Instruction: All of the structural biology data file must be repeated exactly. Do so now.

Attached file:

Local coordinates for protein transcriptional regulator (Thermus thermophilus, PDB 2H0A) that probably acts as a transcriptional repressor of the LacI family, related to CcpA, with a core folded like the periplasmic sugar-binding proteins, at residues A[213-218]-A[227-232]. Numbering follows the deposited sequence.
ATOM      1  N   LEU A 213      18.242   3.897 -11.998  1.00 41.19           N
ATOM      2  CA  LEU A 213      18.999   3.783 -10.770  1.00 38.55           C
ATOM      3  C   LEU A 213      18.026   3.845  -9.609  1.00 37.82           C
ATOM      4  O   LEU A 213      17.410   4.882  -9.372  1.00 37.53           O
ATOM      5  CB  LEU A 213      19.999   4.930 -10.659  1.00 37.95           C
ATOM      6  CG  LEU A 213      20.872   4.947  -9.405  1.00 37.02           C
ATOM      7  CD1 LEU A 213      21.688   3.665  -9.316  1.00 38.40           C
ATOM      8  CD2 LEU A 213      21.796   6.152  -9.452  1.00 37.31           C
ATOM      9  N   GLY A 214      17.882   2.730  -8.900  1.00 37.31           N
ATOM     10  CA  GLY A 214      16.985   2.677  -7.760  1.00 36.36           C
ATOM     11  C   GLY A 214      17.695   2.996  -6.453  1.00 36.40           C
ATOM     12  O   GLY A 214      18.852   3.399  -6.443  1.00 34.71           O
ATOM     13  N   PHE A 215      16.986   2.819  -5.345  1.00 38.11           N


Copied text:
Local coordinates for protein transcriptional regulator (Thermus thermophilus, PDB 2H0A) that probably acts as a transcriptional repressor of the LacI family, related to CcpA, with a core folded like the periplasmic sugar-binding proteins, at residues A[213-218]-A[227-232]. Numbering follows the deposited sequence.
ATOM      1  N   LEU A 213      18.242   3.897 -11.998  1.00 41.19           N
ATOM      2  CA  LEU A 213      18.999   3.783 -10.770  1.00 38.55           C
ATOM      3  C   LEU A 213      18.026   3.845  -9.609  1.00 37.82           C
ATOM      4  O   LEU A 213      17.410   4.882  -9.372  1.00 37.53           O
ATOM      5  CB  LEU A 213      19.999   4.930 -10.659  1.00 37.95           C
ATOM      6  CG  LEU A 213      20.872   4.947  -9.405  1.00 37.02           C
ATOM      7  CD1 LEU A 213      21.688   3.665  -9.316  1.00 38.40           C
ATOM      8  CD2 LEU A 213      21.796   6.152  -9.452  1.00 37.31           C
ATOM      9  N   GLY A 214      17.882   2.730  -8.900  1.00 37.31           N
ATOM     10  CA  GLY A 214      16.985   2.677  -7.760  1.00 36.36           C
ATOM     11  C   GLY A 214      17.695   2.996  -6.453  1.00 36.40           C
ATOM     12  O   GLY A 214      18.852   3.399  -6.443  1.00 34.71           O
ATOM     13  N   PHE A 215      16.986   2.819  -5.345  1.00 38.11           N